The Indian government is considering signing the Container Security Initiative (CSI) which measure, under the pretext of detecting trade in clandestine materials, will mandate the stationing of US and other foreign nationals and technology as a virtual inspectorate at Indian ports. Also, there is a desire to join the US-led Proliferation Security Initiative (PSI) – which will eventuate in even more direct and egregious assault on India’s sovereignty with provisions in it for the violation of Indian territory (airports and bases) and territorial waters, and the stopping and boarding ‘on demand’ of national flag carrying vessels on the high seas and aircraft in flight on mere suspicion of any of the signatory states.
And, then there is the likely purchase of the US Patriot anti-ballistic missile (ABM) system that the visiting US Defence Secretary Donald Rumsfeld formally pushed with his Indian interlocutors during his flash-visit on 9 December 2004. The American desire to sell the Patriot ABM is understandable. Having gauged New Delhi’s seriousness about a terminal-phase intercept anti-missile weapon and seeing India approach Israel for its Arrow-2, the US decided it made more politico-commercial sense for Raytheon to sell Indians the Patriot than for Washington to oppose Israel’s selling its Arrow. Either way the twin US purpose of getting India to step into a nonproliferation trap and rely on Washington for its future security will be served. How?
A missile passes through three phases before it impacts. When the rocket engines fire, the missile is lifted to its ballistic trajectory. The time the missile remains within the earth’s atmosphere is referred to as the boost-phase. When rising, the missile is at its slowest speed and can be intercepted more easily than at any other time in its flight, assuming that the launch is picked up by high-altitude infra-red (thermal) sensors and this information communicated real-time for a killer missile to be instantly triggered in the hope it will intercept the targeted missile before it escapes the earth’s atmosphere.
The progress of the missile to its trajectorial apogee in deep space but before it re-enters the atmosphere, the mid-course phase, is when the missile can, in theory, be intercepted by satellite-based killers like kinetic energy weapons or high-energy laser beams, both being technologies that are being tested in the laboratories in the US (though, to-date, without much success). Once it re-enters the earth’s atmosphere, the missile, hurtling down at speeds in excess of 12 miles per second in its terminal phase, is almost impossible to stop. This is what the American Patriot and the Israeli Arrow promise to do.
So far, the evidence that these ABM systems can perform is, when not doctored at source, dubious at best. The tall claims for the Iraqi Scud-missile kills by the Patriot in the first Gulf War in the early 1990s, for example, were proven to be hogwash. The Israeli Arrow, on its part, has undergone just a couple of physical tests with no distinction.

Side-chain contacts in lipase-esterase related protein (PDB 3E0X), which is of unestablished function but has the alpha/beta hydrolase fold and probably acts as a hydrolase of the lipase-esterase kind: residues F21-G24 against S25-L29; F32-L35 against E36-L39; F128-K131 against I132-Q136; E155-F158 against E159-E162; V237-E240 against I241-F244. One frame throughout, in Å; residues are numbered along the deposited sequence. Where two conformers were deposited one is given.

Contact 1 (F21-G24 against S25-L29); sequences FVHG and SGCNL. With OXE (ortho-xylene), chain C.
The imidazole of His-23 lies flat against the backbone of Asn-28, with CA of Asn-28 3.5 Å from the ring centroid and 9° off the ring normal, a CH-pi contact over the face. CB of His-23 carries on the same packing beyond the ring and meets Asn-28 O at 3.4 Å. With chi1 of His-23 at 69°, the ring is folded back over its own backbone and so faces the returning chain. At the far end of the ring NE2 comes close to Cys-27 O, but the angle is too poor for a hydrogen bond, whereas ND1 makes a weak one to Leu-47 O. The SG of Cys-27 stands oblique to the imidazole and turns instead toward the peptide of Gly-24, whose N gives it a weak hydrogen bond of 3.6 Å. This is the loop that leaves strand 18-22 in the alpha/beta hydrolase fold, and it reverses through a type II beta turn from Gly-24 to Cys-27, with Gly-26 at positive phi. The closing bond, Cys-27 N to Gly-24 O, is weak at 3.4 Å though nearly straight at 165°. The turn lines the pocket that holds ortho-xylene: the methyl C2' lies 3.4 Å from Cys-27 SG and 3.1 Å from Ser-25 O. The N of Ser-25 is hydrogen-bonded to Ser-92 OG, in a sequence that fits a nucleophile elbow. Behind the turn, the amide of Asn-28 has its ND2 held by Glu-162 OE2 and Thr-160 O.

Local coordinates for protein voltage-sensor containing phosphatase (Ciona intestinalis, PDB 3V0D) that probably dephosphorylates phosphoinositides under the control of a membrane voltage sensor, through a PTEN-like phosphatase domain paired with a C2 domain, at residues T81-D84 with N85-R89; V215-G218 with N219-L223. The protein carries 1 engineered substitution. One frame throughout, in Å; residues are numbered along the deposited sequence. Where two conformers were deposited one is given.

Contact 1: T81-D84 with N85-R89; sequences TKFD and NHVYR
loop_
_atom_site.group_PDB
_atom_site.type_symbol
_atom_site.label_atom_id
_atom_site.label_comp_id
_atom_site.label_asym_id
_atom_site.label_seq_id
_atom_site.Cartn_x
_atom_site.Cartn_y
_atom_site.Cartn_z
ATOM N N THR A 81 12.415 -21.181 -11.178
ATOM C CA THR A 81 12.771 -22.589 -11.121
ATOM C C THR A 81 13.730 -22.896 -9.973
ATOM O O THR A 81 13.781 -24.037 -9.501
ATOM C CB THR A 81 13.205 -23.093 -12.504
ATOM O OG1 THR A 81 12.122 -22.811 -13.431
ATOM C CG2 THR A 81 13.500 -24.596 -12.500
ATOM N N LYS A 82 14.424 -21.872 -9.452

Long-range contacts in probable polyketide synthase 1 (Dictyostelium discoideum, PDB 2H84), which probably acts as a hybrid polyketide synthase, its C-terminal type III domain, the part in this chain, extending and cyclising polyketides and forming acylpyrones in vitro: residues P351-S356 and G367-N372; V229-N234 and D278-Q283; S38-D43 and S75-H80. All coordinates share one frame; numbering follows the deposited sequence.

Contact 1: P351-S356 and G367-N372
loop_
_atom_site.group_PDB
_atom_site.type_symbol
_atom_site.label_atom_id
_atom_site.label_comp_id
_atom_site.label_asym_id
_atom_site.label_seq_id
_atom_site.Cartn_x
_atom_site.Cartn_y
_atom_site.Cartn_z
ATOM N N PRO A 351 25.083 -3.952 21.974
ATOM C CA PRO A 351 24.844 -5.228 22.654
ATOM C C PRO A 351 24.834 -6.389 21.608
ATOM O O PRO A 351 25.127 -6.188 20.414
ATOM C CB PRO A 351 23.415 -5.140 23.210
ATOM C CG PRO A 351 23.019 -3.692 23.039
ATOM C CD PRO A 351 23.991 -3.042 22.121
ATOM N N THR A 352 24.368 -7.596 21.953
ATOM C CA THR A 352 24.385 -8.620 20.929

In simulations, however, meaning in video game scenarios – glorified ‘space invader’ stuff that children are proficient in – the Arrow has reportedly registered a decent kill-rate! Yes, but what use is a leaky system when even one nuclear missile getting through the supposed missile shield can vapourize a whole city? This then is the immature technology and nonperforming ABM the Indian government may throw down good money for.
Insofar as one can make out, the clinching argument for the Patriot/ Arrow is that this is an interim solution; that once the satellite-based sensors, kill vehicles and lasers begin working tickety-boo, the enemy missile if not intercepted in the boost phase will be eliminated in deep space, well before it gets into its end-run when the Patriot/Arrow may or may not work! In the meanwhile, and addressing India’s idee-fixe, there is the offer of the theatre naval BMD available courtesy of the Aegis radar on US Navy destroyers that, combined with the Patriot, will allegedly bring down any short to medium range missiles Pakistan can shoot at India.
In all these BMD arrangements there will of course be no Indians in the sensor-detection-warning loop. This means that India’s ability to intercept missiles with exorbitantly-priced BMD systems, assuming these work at all, will be subject to the American Aegis systems passing on the correct information in time to nearby Indian Arrow/Patriot units. India’s security, in effect, will be hostage to Washington’s perception of the US interest at that point in time in a crisis. Is this tolerable? And is this not a criterion of a client-state of the US? India’s sovereignty, already abridged by CSI and PSI, will finally and formally become purely notional.